Back-to-school is just around the corner, and with that comes back-to-after-school-activities.
Yep, not only do you need to think about new school hats, backpacks and shoes, but also swim gear, netball shoes and other paraphernalia insert as appropriate. Joining a sport is great for the physical and mental well being of a child, and parents exert a huge influence over how much they get out of it. You know the one. Swearing at the ref for supposed bad calls. Berating their kid for missed goals.
At the extreme level, you get parents like these :. Team sports encourage cooperation and respect for others, important skills that will apply in all areas of life.
They may also make life long friends. To raise children in righteousness, to help them become men and women of God, and to teach them love and respect for their parents is an enormous responsibility requiring faith, work, patience, example, skill, and love. I have never seen more need for love than the time I sat in a counseling session with a fifteen-year-old boy and his parents.
The boy appeared ashamed as his father critically exposed his problems: theft at age eight, trouble with teachers at age eleven, problems with police at age thirteen. Now he was failing in school, was in trouble again for stealing, and was having problems with alcohol. The boy hung his head, tears flowing from his eyes.
While his mother wept, torn by her loyalties for two people she loved, his father continued berating and belittling him. Why do you do these things? Unfortunately, although most parents love their children very much, their love may not show in their parental skills. Caught up in the mechanics of daily living, parents sometimes fail to treat their children as unique human individuals.
Our approach to children should be tailored and constantly adapted to their changing personalities and circumstances. The process is like buying a coat for a child.
Even if we find a perfect fit, eventually the child outgrows the coat. In rearing children, we do the best we can, aligning our approach with our highest ideals and standards. First, we should learn to listen to our children, to observe them, and to understand them.
What do they say? What do they do? How do they see things? What is on their minds? How do they feel? I remember a young man who came to my office for counseling. One of his most vivid memories was of a father who listened.
Second, we should not abuse, criticize, or put down our children. Positive words and encouragement are more effective than sarcasm, criticism, or abuse, which can have long-lasting impact on self-esteem. I know a year-old man who was considered a successful professional and prominent Church leader.
However, he did not feel good about himself. In the face of concrete evidence to the contrary, he denied his own self-worth. A system of rewards and consequences is important, but an unconditional compliment or gift can be very effective in teaching and guiding. Approval of children should not depend entirely on behavior and performance. We all make mistakes. In my family, we deal with the business and teaching aspects of our lives in a Sunday family council, which is different from family home evening on Monday. We plan well in advance, and the children always look forward to home evening.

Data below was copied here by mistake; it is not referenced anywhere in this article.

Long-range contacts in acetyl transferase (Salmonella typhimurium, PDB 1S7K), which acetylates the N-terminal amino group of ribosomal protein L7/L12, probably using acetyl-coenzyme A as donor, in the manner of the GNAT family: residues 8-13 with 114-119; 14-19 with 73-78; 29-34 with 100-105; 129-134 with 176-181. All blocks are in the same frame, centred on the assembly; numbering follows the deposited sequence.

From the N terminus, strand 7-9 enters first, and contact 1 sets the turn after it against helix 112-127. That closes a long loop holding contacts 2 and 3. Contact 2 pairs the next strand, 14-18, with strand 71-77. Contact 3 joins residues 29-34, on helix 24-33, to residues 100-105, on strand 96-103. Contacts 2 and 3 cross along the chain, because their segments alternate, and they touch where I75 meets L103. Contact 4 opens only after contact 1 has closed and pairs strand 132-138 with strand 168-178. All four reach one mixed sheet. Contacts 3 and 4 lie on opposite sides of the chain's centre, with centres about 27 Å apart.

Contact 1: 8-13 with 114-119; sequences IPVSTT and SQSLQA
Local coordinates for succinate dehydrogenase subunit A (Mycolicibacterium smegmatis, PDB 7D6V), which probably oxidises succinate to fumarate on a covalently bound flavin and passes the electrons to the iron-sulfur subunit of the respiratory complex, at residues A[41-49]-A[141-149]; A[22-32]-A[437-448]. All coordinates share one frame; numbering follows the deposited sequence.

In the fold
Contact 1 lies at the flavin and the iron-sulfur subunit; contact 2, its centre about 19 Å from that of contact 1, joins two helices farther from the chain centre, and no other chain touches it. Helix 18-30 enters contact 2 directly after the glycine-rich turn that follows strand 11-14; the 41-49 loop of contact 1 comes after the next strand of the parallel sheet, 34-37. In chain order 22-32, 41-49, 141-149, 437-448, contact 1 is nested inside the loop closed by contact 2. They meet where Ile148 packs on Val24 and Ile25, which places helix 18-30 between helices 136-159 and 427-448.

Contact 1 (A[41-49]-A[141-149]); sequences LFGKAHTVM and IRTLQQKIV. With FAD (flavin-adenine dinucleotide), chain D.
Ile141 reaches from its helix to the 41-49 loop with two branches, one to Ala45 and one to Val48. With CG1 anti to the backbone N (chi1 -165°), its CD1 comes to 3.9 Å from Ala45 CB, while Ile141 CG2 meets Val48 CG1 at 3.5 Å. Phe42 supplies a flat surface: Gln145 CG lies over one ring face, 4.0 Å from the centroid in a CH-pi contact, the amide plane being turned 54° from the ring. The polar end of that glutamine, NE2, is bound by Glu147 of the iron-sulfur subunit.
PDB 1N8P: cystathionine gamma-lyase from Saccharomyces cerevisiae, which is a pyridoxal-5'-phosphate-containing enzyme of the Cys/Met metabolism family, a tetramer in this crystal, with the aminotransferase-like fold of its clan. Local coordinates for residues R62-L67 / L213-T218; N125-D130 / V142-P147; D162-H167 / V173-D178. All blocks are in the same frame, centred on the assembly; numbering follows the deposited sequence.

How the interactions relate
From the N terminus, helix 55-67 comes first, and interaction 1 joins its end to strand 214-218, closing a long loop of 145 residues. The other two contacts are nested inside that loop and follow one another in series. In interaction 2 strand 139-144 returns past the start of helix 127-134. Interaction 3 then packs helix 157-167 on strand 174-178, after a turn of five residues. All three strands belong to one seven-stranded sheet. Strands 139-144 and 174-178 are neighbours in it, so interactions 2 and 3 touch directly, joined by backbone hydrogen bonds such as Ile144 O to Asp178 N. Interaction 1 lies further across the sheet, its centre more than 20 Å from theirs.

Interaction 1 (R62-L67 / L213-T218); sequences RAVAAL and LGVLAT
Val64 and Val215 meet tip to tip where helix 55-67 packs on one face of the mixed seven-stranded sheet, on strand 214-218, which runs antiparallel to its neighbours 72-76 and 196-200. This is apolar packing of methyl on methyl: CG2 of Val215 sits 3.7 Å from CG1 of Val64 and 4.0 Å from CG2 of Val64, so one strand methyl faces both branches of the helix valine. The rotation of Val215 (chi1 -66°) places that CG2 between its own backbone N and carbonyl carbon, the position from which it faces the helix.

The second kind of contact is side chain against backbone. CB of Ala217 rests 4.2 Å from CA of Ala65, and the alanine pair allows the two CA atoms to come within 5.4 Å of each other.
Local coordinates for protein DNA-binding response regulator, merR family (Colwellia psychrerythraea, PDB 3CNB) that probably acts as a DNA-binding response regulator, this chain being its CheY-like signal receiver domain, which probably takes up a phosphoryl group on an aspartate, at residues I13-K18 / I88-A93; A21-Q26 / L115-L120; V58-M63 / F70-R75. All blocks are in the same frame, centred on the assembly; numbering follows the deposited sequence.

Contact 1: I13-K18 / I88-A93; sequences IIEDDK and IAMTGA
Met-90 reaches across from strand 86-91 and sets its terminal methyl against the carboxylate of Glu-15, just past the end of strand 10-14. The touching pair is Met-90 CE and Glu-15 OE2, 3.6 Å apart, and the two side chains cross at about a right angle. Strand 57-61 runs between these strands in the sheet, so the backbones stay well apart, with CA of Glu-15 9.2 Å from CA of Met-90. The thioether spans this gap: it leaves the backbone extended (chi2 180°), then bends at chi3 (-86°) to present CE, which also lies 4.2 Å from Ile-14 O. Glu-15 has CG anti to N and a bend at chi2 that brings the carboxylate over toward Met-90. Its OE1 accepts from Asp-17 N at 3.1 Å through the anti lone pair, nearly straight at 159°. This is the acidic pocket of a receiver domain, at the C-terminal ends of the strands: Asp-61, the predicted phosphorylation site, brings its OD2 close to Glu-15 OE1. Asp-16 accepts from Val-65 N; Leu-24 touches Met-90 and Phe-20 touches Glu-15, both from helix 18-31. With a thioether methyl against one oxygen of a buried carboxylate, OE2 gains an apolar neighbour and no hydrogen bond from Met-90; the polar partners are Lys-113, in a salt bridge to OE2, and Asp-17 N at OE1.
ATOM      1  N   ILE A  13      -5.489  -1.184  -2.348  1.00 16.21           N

No matter how tough the rest of the week might be, we all know that Monday night will be fun and meaningful. Fourth, we need to make time for our children and spend that time wisely. Relationships should not be sacrificed for trivia like television. Time spent on trivia could be better spent participating in great family experiences as we work and worship together, study the scriptures, and serve others.
Parenting probably outweighs genes, money and school — and it may matter most before the child turns three. The middle classes sense this. They read parenting books, do pregnancy yoga, and quarrel on chat sites about whether eating sushi harms the foetus. Some poor parents do this.
Several graduated from university. However, few poor people study parenting in the obsessive middle-class way. Anyway, they usually lack time and resources. Raising children even in a two-parent middle-class family is exhausting. Early-childhood advocates aim to help parents like these.
Yet many have no idea how to do it. There are a few simple things new parents could be told: speak to your child a lot. Read to it, sing to it, sit on the floor when you play with it, feed it healthy stuff. This advice could be delivered through health services, which typically deal with new mothers anyway.
She admitted that previously she had been significantly more involved in the lives of television characters than in the lives of her children. For a father, custody proceedings in a courtroom may be difficult to handle, so he may prefer the smaller, friendlier setting associated with mediation or arbitration. I know a year-old man who was considered a successful professional and prominent Church leader. You may find it helpful to track your actual time so you know how to prepare your custody plan and to make sure the plan is followed. A court will rely on this attendance as evidence of a meaningful relationship. When I started doing that, there was more wiggle room in my budget to buy my son the basketball shoes he really wanted or take our family to a kid-friendly vacation.
And society can make bigger interventions: for instance, ensuring that mother and baby eat properly. Society can also send kids to preschool — not in order to study flashcards, but to learn life skills like concentration and dealing with others. James Heckman, the Nobel-winning Chicago economist, says these skills will help the child learn, and tend to translate into everything from larger incomes to avoiding jail.